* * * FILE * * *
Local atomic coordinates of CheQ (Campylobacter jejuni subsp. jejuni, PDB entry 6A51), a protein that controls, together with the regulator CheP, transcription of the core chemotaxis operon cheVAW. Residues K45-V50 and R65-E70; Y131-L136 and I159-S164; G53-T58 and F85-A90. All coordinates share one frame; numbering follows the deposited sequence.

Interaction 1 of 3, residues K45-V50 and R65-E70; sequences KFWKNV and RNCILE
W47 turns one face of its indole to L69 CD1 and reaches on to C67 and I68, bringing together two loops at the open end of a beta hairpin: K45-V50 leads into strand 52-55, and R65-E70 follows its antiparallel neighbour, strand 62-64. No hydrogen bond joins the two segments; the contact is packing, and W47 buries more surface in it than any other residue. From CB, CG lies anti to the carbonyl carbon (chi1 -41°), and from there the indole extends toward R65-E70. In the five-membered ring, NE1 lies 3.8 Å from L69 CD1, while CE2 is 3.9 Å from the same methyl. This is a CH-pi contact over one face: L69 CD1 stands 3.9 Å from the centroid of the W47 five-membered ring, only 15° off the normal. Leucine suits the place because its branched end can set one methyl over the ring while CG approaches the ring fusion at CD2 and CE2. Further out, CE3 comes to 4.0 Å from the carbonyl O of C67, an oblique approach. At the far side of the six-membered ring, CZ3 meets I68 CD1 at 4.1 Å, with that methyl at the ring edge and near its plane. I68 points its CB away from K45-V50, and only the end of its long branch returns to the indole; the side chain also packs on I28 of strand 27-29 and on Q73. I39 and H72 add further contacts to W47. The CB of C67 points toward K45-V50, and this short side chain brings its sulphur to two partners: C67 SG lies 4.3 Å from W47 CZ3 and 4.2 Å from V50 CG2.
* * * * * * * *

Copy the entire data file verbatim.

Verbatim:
Local atomic coordinates of CheQ (Campylobacter jejuni subsp. jejuni, PDB entry 6A51), a protein that controls, together with the regulator CheP, transcription of the core chemotaxis operon cheVAW. Residues K45-V50 and R65-E70; Y131-L136 and I159-S164; G53-T58 and F85-A90. All coordinates share one frame; numbering follows the deposited sequence.

Interaction 1 of 3, residues K45-V50 and R65-E70; sequences KFWKNV and RNCILE
W47 turns one face of its indole to L69 CD1 and reaches on to C67 and I68, bringing together two loops at the open end of a beta hairpin: K45-V50 leads into strand 52-55, and R65-E70 follows its antiparallel neighbour, strand 62-64. No hydrogen bond joins the two segments; the contact is packing, and W47 buries more surface in it than any other residue. From CB, CG lies anti to the carbonyl carbon (chi1 -41°), and from there the indole extends toward R65-E70. In the five-membered ring, NE1 lies 3.8 Å from L69 CD1, while CE2 is 3.9 Å from the same methyl. This is a CH-pi contact over one face: L69 CD1 stands 3.9 Å from the centroid of the W47 five-membered ring, only 15° off the normal. Leucine suits the place because its branched end can set one methyl over the ring while CG approaches the ring fusion at CD2 and CE2. Further out, CE3 comes to 4.0 Å from the carbonyl O of C67, an oblique approach. At the far side of the six-membered ring, CZ3 meets I68 CD1 at 4.1 Å, with that methyl at the ring edge and near its plane. I68 points its CB away from K45-V50, and only the end of its long branch returns to the indole; the side chain also packs on I28 of strand 27-29 and on Q73. I39 and H72 add further contacts to W47. The CB of C67 points toward K45-V50, and this short side chain brings its sulphur to two partners: C67 SG lies 4.3 Å from W47 CZ3 and 4.2 Å from V50 CG2.